Article of the day link: WIN.
After less than 3 days, the jury came back with some conclusions. And those conclusions were exclusively in favour of the iPhone, ruling that six of the seven patents under dispute were violated. However, the jury only awarded half of the original damages sought by Apple.
The next question on everyone’s mind is whether the trial judge, Lucy Koh, will extend the ban on Samsung products. Which would, you know, be hectic. A quick snapshot of the Korean company’s stock price as it traded this morning:
Like a rock. And not in a diamond kind of way.
But I will be honest, in spite of my willingness to be on Apple’s side in any way possible and on any point available, I am concerned by the whole jury aspect of this.
This was a nine-person jury. One of the panel members was a construction worker. Another wears flip-flops and has a job description of “plays video games”. And here they are, casting deciding votes after four weeks of lawyering, on a matter that explores the intricacies of US and international intellectual property law, which has the ability to change the world of smartphones. And affect two multi-billion dollar companies. And many many pension funds with shareholdings in one or other or both.
Does that really feel like justice?
Luckily, the foreman described the jury deliberations as “meticulous“. And then told the press that the entire case hinged on a Google email telling the Samsung folk to make the design look less like an iPhone*. He also said that the jury worked through coffee breaks and lunch breaks, and argued for an hour longer than scheduled on two of the three days.
The “67 year old San Jose resident” sounds like he’s really enjoying the media attention, if I could just point that out. He goes on and on and on about “a lightbulb that went off” in his head, and “I thought I need to do this for all of them” and “we threw things out that didn’t need to be considered”.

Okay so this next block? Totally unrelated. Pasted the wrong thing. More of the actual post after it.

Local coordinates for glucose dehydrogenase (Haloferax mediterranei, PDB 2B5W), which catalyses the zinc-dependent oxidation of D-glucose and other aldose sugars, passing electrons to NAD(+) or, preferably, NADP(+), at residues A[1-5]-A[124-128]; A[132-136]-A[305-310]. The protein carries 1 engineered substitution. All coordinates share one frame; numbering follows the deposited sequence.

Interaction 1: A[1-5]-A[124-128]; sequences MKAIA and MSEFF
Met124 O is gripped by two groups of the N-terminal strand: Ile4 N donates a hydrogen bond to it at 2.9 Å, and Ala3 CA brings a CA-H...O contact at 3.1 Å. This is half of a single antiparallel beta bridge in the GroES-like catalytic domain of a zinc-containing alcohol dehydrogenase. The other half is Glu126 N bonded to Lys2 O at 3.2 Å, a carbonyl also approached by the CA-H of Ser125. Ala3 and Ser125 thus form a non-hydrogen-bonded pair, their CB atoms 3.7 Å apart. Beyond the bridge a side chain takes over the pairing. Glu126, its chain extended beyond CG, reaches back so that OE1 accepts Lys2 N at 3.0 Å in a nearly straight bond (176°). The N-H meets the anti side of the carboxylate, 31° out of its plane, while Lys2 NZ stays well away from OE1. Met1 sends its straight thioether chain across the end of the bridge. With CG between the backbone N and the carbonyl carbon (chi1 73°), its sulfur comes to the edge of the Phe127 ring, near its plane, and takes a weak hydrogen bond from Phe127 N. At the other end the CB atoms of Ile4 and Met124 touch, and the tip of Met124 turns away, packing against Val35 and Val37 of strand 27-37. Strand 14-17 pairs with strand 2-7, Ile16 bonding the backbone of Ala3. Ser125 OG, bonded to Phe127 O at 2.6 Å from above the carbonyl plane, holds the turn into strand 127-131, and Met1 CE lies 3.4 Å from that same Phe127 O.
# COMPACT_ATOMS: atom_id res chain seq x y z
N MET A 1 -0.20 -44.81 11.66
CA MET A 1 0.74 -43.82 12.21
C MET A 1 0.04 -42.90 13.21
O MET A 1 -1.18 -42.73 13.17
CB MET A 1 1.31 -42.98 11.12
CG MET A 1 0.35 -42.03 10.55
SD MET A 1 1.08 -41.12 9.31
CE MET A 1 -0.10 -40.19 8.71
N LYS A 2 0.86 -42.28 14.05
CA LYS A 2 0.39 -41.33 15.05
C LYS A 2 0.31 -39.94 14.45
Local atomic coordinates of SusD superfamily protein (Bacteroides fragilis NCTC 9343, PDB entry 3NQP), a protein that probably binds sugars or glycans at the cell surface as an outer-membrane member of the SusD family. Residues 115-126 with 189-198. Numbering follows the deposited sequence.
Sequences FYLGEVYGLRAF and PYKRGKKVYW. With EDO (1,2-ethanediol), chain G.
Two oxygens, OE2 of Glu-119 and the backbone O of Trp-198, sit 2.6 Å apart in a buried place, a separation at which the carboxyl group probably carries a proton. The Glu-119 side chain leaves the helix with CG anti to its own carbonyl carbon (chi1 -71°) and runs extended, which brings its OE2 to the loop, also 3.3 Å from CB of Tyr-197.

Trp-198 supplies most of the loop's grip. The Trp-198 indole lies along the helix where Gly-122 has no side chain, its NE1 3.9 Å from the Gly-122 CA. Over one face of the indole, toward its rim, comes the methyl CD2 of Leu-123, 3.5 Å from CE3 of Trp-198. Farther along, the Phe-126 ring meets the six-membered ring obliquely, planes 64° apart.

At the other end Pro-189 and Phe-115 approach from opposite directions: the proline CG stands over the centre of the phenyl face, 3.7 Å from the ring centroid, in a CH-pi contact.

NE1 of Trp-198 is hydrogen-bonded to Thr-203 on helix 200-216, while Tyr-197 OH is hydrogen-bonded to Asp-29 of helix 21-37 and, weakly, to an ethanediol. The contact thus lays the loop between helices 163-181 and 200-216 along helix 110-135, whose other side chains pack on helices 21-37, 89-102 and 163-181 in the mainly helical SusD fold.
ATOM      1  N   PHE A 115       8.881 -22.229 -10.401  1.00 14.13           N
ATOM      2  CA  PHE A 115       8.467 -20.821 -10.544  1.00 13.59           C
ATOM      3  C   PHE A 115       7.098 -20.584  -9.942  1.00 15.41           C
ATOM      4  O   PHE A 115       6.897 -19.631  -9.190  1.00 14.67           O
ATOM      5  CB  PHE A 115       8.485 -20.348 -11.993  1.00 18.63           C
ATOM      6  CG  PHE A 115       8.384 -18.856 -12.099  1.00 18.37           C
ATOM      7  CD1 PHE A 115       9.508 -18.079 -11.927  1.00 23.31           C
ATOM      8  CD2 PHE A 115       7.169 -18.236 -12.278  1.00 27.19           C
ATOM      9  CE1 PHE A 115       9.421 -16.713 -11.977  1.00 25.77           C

Dear Apple. It sounds a bit like a hollow victory for me. That said – how hollow can a $1 billion payout really be?
I want more hollow victories.
*Letting everything rest on a Google mail seems a little not-very-meticulous to me. And Lucy Koh dropped the payout by $2million on “inconsistencies” in the jury’s findings…
remythequill August 28, 2012 at 12:52
When the news broke yesterday, the Twitterverse (God, I hate this word) went wild. Everyone had their own two cents to toss into the conversation. You have got to love the power of technology in that respect. From the limited legal experience I have with intellectual property law, it seems as though Apple had a legitimate right to pursue their claims. The Samsung models do look similar to the iPhone, that has never been in doubt. On that ground I have to question what on Earth a company like Samsung was doing launching a product that was so blatantly similar to a competitor’s.
On the other hand, I also have to question Apple’s degree of litigation. The US laws allow a person to patent nearly everything, and it is this ability that Apple might be abusing. I am not sure, I am a bit undecided in that regard. The one thing I do support though, that I have always supported is the right for people to protect their ideas. Note my use of the word “protect.” Patent law should not be used to “restrict” ideas or to stifle the competition. If this is what Apple intends on doing, then that is wrong. But that is a separate issue with its own debates, none of which arise in this instance. The important thing I took out of this case is that:
1. Intellectual property law is becoming a powerful medium for litigation. The consequences of a case have far-reaching effects.
2. Intellectual property is damn expensive…and theft of intellectual property is severely punished. Sometimes, more severely than “normal” crimes.
3. $1 billion dollars is a heck of a sum to have to pay to a competitor. I don’t know what Samsung is going to say about that figure.
4. There is value in being the first to create something. There is also a right to protect your creation. But, and this is what I hold to be the most important thing, there is also value in realising that your creation is dependent on other people, on other influences. There is no such thing as independent creation, everything influences everything else. Apple needs to tread those patent law waters lightly. You never know what might come back to bite them in their richly lined posterior.